Linnell then began to coach the three sales people – or business development managers. “I encouraged them to work at this as though it were their own business, because without that they would not have been hungry enough to be successful,” says Linnell. “They have moved from a position where they were having six or eight meetings a month to arranging 20 meetings a month. They also ensure they talk to the person with the key decision-making authority, and that that person demonstrably needs, wants and can afford what Remploy Managed Services is offering. Finally, they are only writing proposals for companies that want the proposition, because they have disqualified the companies that can’t do business with us now. And the results are coming through.”
Getting The Right Sales “Leadership”
Linnell has also helped the team identify and recruit a senior business development manager (“they need leadership, not management,” he says) who will focus on building the national accounts base and lead by example as he builds his own business. He has also coached the new recruit into his role.
“By acting as an honest objective broker Mark was able to upskill the sales force far more effectively through coaching than any sheep-dip-type training courses could have done,” says Easthope. But he claims the coaching has been “200% more effective” as a result of Linnell’s having proved that the concept sells. “When a guru is seen to get his hands dirty, that is a very powerful motivator,” he concludes.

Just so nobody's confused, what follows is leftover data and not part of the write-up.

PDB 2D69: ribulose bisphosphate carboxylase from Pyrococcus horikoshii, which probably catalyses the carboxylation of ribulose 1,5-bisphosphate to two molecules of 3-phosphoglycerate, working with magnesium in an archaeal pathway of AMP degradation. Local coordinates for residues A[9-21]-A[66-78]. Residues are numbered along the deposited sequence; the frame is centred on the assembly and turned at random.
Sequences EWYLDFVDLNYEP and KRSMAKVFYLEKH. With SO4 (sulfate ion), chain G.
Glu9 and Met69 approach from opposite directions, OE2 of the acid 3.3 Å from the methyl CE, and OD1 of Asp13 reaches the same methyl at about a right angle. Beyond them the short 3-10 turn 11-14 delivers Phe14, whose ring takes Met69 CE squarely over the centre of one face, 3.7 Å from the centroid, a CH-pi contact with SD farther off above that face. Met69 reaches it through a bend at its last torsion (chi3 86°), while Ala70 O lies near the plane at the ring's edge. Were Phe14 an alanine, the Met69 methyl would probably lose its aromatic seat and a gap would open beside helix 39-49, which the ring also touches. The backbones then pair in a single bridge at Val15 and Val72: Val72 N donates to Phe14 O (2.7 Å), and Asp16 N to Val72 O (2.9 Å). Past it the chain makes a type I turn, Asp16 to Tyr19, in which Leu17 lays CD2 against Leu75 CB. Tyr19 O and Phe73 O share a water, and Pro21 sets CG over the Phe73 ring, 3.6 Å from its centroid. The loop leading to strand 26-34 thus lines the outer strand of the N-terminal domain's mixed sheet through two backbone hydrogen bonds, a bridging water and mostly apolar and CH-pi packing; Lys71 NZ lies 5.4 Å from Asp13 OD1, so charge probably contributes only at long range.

50 year-old Mark Linnell has worked as an interim for several years and is currently on his fourth assignment with Impact Executives.
He trained as a soldier before moving into the wholesale and retail food sectors with 7-Eleven and then Wal-Mart’s food wholesaler, becoming sales director of Wal-Mart wholesale company McLane & Co in the UK. He then set up his own sales consultancy that brokered strategic alliances. His clients included Marsh, de Vere & Partners, Securicor, Siemens, Exel Logistics, Hays, Conoco, Statoil, Q8 and Budgens. A growing interest in sales led him to offer specialist sales and sales coaching consultancy as an interim manager and coach.